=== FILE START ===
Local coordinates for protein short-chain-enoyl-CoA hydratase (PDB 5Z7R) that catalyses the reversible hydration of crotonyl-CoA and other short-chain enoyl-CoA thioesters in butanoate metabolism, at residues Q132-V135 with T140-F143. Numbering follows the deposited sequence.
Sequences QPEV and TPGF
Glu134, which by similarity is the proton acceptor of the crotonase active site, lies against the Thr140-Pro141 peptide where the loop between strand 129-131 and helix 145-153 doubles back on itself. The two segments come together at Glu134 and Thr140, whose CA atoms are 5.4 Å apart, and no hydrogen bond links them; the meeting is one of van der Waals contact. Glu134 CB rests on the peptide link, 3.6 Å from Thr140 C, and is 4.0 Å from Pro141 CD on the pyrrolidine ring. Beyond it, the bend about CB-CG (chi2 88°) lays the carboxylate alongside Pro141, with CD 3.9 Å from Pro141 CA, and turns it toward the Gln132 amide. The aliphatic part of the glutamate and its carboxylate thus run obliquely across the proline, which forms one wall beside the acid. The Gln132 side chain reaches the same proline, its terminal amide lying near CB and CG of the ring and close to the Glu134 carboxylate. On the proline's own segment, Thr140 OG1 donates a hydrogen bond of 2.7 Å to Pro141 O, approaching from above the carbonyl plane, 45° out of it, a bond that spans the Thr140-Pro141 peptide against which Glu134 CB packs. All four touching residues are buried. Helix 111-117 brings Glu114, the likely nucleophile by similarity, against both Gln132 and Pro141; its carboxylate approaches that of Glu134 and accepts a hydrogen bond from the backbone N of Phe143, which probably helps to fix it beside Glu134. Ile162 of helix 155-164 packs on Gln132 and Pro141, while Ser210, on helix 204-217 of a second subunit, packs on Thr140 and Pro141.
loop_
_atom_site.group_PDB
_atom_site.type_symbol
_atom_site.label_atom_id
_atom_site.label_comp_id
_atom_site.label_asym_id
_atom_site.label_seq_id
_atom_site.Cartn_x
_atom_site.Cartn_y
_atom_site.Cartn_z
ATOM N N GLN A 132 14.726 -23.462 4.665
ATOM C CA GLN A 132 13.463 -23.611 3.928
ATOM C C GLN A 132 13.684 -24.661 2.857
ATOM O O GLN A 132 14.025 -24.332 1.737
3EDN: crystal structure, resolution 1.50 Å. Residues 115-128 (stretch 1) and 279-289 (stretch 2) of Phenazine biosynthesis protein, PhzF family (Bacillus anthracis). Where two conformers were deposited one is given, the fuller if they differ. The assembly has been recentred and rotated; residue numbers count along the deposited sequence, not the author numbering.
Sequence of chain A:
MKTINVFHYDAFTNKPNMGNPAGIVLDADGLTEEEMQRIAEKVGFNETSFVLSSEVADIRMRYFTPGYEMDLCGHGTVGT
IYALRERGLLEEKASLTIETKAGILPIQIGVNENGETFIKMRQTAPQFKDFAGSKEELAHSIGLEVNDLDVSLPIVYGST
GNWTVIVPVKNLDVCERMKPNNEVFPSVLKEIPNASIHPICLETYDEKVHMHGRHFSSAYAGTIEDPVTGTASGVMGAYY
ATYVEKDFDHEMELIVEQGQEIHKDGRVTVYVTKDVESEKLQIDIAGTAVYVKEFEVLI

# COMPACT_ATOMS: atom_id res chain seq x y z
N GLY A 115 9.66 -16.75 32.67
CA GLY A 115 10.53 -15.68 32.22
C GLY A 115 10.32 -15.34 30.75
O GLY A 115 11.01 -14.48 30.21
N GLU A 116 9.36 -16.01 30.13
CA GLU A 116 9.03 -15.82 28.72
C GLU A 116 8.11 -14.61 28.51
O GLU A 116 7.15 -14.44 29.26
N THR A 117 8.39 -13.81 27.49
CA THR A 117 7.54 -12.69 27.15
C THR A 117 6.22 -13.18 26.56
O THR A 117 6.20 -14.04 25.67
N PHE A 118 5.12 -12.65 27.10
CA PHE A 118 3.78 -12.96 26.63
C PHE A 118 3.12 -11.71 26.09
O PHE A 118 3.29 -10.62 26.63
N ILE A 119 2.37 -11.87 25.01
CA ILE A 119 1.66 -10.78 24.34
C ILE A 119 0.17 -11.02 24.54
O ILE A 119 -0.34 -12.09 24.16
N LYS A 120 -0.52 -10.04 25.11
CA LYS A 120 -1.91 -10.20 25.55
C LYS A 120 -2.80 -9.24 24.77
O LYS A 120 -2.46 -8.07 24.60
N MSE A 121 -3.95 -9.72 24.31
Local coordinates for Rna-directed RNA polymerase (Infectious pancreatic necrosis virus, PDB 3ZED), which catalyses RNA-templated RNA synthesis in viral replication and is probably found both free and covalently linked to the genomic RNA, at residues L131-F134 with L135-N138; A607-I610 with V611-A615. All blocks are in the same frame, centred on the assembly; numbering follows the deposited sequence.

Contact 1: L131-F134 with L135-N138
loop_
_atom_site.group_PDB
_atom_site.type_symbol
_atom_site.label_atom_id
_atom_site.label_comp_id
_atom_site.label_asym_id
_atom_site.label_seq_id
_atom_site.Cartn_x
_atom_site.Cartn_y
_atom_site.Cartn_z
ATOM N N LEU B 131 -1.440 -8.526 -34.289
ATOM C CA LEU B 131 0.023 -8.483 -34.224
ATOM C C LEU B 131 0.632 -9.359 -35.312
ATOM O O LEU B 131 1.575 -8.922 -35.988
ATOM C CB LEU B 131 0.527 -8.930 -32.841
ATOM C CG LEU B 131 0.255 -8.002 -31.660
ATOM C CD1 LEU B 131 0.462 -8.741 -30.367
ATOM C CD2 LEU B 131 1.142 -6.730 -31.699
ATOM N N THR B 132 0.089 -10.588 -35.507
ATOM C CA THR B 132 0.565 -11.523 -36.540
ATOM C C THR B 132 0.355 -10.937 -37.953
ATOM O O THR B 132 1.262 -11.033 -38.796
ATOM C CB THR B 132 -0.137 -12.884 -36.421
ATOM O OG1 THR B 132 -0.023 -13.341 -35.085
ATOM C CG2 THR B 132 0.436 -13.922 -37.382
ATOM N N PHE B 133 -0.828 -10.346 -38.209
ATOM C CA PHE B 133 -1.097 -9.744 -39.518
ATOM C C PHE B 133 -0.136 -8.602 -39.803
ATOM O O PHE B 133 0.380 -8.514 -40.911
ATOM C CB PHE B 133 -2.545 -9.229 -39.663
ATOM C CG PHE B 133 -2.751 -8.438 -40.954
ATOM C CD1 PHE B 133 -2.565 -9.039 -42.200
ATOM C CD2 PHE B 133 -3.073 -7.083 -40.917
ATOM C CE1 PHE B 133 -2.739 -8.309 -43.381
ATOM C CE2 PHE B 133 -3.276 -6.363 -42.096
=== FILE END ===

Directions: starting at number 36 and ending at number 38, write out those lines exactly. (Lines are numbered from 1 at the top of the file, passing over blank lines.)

O THR A 117 6.20 -14.04 25.67
N PHE A 118 5.12 -12.65 27.10
CA PHE A 118 3.78 -12.96 26.63